The future of technology in education can be revolutionary and endless. With access to new technologies and services, students no longer need to frantically write answers to pop quizzes with pen and paper. Instead, they can submit answers using instant classroom response polls and complete quizzes that display answers in real time, with online software like polleverywhere.com.
Ten teachers and 85 students from high-needs inner city and urban middle and high schools attended the fourth annual Science, Technology, Engineering and Mathematics (STEM) Camp on the Texas A&M campus, June 10-22.
COLLEGE STATION, May 14, 2013 – Helping people live longer and healthier lives is the goal of the medical professionals at the Center for Translational Research on Aging and Longevity (CTRAL), Texas A&M University’s newest research program in which patients are receiving real-world care and results.
The center, led by Dr. Nicolaas Deutz, is engaged in ongoing, collaborative translational research on nutrition, exercise and metabolism related to aging and the common diseases associated with aging.
Texas A&M University’s College of Education of Human Development (CEHD) is hosting a series of Quality Matters™ workshops in May. Focusing on quality assurance in online learning, Quality Matters (QM) is a peer-review program that helps faculty assess the quality of online courses. The program, Applying the Quality Matters Rubric, is open to faculty and staff.
Sixteen junior and senior mathematics and science majors at Texas A&M University preparing to become teachers have been selected to receive the prestigious National Science Foundation-funded Robert Noyce Teacher Scholarship supporting science, technology, engineering and mathematics (STEM) education and related teaching careers.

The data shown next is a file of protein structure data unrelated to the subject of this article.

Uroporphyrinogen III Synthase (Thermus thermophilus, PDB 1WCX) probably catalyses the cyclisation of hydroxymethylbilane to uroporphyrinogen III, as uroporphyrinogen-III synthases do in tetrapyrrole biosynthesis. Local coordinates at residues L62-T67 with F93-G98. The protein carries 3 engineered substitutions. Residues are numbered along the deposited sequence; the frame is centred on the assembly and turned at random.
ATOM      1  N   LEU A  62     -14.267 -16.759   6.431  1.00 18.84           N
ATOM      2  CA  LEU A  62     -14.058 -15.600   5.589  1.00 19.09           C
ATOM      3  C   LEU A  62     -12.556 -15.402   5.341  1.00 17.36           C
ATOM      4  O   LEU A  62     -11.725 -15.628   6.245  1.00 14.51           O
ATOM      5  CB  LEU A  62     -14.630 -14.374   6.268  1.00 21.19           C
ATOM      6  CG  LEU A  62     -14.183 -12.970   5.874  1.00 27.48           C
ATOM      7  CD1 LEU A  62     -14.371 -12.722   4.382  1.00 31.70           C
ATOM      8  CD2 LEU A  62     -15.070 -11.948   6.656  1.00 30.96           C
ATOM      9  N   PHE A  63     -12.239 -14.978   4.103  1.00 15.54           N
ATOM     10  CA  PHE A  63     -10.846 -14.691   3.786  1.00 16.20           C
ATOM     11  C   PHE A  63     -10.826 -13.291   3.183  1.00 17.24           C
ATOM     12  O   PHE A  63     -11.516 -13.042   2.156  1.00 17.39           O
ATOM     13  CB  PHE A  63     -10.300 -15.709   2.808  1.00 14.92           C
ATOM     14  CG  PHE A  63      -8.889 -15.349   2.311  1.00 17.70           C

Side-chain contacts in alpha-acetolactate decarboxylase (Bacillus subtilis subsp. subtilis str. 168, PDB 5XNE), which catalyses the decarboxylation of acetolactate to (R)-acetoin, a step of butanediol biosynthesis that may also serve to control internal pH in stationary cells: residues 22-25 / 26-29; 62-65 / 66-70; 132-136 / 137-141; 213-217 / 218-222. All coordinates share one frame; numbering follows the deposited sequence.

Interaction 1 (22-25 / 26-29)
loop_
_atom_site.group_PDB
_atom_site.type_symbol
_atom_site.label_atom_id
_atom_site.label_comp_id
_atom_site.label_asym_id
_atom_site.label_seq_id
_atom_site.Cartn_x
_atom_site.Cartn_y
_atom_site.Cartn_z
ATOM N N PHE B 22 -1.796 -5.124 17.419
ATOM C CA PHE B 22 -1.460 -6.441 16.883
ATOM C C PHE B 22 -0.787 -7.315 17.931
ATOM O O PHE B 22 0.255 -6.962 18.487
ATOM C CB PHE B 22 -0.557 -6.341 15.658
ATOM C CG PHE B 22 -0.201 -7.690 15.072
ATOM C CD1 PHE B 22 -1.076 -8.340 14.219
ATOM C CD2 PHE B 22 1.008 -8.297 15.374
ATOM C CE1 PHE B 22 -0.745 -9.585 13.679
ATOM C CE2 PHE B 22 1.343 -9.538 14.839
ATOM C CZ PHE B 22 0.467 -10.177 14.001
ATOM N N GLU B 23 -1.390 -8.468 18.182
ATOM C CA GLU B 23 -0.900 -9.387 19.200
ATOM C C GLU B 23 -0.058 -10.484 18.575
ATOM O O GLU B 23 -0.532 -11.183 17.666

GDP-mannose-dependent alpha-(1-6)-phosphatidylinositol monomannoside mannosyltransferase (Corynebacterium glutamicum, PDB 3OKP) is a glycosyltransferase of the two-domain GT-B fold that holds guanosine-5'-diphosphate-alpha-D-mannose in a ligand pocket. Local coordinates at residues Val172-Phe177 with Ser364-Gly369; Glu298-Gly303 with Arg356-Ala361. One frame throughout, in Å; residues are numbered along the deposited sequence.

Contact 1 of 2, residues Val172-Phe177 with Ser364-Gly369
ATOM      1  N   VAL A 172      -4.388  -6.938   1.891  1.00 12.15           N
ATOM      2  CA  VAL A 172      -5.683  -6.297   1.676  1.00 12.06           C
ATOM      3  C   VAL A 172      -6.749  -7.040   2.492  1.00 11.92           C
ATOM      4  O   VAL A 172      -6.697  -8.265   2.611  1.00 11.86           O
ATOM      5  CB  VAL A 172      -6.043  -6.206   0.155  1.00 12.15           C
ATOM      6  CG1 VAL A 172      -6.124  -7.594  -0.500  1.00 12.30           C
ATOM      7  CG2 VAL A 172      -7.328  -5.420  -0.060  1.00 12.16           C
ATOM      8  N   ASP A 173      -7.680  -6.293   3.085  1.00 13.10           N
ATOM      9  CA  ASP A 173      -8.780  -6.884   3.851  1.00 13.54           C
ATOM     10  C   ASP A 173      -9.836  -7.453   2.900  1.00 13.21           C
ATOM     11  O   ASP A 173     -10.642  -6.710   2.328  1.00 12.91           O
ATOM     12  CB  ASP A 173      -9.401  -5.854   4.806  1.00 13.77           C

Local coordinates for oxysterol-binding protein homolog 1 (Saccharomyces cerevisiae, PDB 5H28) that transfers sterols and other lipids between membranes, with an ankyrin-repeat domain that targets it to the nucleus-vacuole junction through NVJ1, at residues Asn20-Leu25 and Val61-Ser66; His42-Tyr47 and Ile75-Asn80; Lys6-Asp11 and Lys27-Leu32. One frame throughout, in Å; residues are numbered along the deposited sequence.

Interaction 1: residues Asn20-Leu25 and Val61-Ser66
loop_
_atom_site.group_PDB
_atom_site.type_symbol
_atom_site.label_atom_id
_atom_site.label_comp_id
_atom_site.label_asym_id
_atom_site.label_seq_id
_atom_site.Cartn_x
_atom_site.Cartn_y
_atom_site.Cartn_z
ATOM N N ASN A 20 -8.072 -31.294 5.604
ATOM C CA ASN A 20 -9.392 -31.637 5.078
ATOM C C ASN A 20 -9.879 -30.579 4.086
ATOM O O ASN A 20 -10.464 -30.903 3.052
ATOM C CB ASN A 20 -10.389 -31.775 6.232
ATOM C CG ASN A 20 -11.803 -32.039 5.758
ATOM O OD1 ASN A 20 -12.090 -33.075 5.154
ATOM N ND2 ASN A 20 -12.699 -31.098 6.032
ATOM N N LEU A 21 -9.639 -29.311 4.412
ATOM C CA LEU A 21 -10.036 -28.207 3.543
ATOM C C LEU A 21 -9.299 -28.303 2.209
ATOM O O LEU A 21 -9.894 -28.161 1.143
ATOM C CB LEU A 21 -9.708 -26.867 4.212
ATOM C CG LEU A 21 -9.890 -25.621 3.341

From helping you create healthy grocery lists to acting as your own personal trainer, there really is an app for that. As part of a technology-focused project in her health education class, Texas A&M University instructor and Director of the Office of Health Informatics Amber Muenzenberger asked her students to present their favorite health-related apps.
Laura Stough has a passion for preparing responders in disaster situations to provide top-notch care for individuals with disabilities and functional needs. In the wake of the Texas wildfires, that passion hit all too close to home.
Stough, an associate professor of educational psychology at Texas A&M University, got the chance to put her expertise to work in her own backyard, literally. Stough's family property is located in Bastrop County, near the Bastrop County Complex wildfire, which is the largest recorded wildfire in Texas history.
It's no secret public school classrooms have changed — learning can happen almost anytime, anywhere with the aid of technology. And while students may still struggle with the same math or reading concepts, it's a safe bet there's an app that can help.
Technology, specifically Apple products such as iPads, iPod touch devices and laptops, is not only becoming more commonplace in public school classrooms, it's also being used more widely to support individual student needs, especially those with learning disabilities.
More growth in learning takes place with individuals instructed with computer-based instruction methods — e-learning — compared to their counterparts instructed via traditional face-to-face methods, a study conducted by a Texas A&M University professor shows.
Teaching is not confined to the classroom. Or at least that's Johanna Riddle's '80 motto.
Having held a myriad of educational positions, including traditional classroom teacher, museum curator, district administrator and most recently, media specialist, Johanna has tried her hand at almost every aspect of education.